The present work is executed in a remarkable combination of pen, ink and brush over a thin layer of lead white; below is a neutral ground covering an oak panel (Van de Velde’s larger pen-paintings are on a canvas support).   We know directly from the artist’s contemporary, Pieter Blaeu, that it was necessary to take special care with the preparations of the panel because of Van de Velde’s unusual technique.  According to a letter from Blaeu to Cardinal Leopoldo de’ Medici, who was negotiating to buy a pen-painting, it was necessary to allow the ground to dry for a longer than normal period, two to three months, “since otherwise the ground would not have hardened sufficiently to withstand the sharpness of the quill.”2

Examining the panel itself, we can see that the foreground is drawn in a deep black ink with a thick quill, so that these elements of the composition have great clarity and intensity.  For the delicate lines of the sky and clouds as well as the background, Van de Velde used a finer quill and a paler ink.  In places he also appears to have used the point of a brush to fill in the background.  The result is that he effectively creates the sense of recession without losing any detail, even in the distant buildings of the town beyond.    

While the fortified town in the distance is clearly defined, no one to date has been able to definitively identify the location of this composition.  The topography and the types of vessels suggest a site on the Zuiderzee while the fortifications might point more toward the island of Texel, which was used as an anchorage for the Dutch navy.  The figure group in the lower left corner reappears in a larger pen-painting of The Brederode Under Sail Leaving a Crowded Shore in the Vlie, 9 June 1645, in the National Maritime Museum, Greenwich.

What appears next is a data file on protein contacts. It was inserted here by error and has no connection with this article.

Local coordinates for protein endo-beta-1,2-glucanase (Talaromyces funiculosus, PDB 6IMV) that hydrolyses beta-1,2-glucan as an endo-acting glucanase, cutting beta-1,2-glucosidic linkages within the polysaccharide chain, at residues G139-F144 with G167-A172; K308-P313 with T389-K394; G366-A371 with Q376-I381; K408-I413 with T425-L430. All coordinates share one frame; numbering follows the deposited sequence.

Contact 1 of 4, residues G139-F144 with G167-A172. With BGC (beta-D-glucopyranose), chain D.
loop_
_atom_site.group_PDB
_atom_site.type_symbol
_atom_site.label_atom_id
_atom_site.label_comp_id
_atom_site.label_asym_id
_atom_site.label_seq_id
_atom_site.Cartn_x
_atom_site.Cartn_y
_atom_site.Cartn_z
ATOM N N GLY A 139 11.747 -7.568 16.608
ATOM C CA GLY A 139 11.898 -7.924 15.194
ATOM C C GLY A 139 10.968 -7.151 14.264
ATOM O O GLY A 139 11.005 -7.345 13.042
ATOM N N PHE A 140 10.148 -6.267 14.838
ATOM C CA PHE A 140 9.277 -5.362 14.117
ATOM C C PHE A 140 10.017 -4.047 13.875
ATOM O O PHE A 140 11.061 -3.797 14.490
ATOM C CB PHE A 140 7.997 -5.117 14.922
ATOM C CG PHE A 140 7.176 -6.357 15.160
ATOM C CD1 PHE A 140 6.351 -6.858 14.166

What seems surprising at first is that Van de Velde’s pen-paintings are quite different in character than his drawings.  The latter fall into two categories:  rapid sketches made on shipboard when the artist accompanied the Dutch and later English fleets on maneuvers and in battle; and more finished “ship portraits,” exact and nautically correct works of specific vessels.  Both types of drawing are more tonal in nature and lack the strict linearity that we see here.  One of the exceptions is a drawing recently attributed to Willem van de Velde, A View of Dunkirk Harbor, Probably During the Blockade by the Dutch in 1639, now in the Clement C. Moore collection.3

1.  M. S. Robinson, Van de Velde:  a catalogue of the paintings of the elder and the younger Willem van de Velde, Greenwich 1990, vol. I, pp. 98-99 and 101-102, cat. nos. 283 and 411 and pp. 99-100, cat. no. 286.
2.  D. Freedberg et al., “Paintings or Prints?  Experiens Sillemans and the Origins of the Grisaille Sea-piece:  Notes on a Rediscovered Technique,” in Print Quarterly, vol. I, 1984, pp. 151-153.
3.  See J. Shoaf Turner, Rembrandt's World:  Dutch Drawings from the Clement C. Moore Collection, exhibition catalogue, New York 2012, pp. 112-113, cat. no. 46, reproduced.